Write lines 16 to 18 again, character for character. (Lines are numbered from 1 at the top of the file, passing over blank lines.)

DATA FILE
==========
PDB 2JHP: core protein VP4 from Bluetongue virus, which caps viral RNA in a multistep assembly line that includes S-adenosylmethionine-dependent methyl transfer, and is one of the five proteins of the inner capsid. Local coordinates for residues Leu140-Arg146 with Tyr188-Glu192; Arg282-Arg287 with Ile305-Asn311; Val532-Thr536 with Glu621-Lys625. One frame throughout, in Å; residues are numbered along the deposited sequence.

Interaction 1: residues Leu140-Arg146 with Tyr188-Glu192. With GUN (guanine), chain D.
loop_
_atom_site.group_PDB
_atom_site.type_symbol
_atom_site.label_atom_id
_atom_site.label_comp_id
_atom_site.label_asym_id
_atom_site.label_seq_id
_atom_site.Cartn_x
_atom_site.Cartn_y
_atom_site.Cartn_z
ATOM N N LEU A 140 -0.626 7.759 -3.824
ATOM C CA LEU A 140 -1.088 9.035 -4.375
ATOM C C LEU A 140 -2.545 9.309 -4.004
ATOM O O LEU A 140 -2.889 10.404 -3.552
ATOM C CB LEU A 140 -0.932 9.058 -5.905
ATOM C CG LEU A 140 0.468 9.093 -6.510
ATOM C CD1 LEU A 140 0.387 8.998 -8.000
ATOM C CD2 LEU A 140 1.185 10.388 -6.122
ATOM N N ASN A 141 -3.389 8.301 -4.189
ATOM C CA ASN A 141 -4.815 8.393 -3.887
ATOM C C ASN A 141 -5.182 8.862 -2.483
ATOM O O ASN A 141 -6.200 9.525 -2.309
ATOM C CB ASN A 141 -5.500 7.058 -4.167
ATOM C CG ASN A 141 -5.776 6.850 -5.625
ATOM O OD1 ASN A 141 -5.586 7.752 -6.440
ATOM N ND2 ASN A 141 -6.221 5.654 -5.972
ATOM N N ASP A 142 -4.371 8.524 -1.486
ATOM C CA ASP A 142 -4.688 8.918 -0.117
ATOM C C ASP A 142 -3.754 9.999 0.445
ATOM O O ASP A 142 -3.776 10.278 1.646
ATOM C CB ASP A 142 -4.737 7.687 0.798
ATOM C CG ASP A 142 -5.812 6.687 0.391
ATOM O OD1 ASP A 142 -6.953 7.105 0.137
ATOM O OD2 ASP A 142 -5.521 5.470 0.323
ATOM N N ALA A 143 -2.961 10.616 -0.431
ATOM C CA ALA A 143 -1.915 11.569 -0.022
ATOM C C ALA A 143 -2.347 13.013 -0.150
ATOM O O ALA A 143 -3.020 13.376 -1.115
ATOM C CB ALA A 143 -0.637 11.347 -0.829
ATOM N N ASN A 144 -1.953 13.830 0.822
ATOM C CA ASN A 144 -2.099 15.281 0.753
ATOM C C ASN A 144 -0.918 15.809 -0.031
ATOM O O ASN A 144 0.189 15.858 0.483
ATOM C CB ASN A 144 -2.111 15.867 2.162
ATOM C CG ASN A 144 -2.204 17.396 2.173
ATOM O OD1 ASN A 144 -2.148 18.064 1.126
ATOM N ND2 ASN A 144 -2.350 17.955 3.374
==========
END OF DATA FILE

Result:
ATOM O O LEU A 140 -2.889 10.404 -3.552
ATOM C CB LEU A 140 -0.932 9.058 -5.905
ATOM C CG LEU A 140 0.468 9.093 -6.510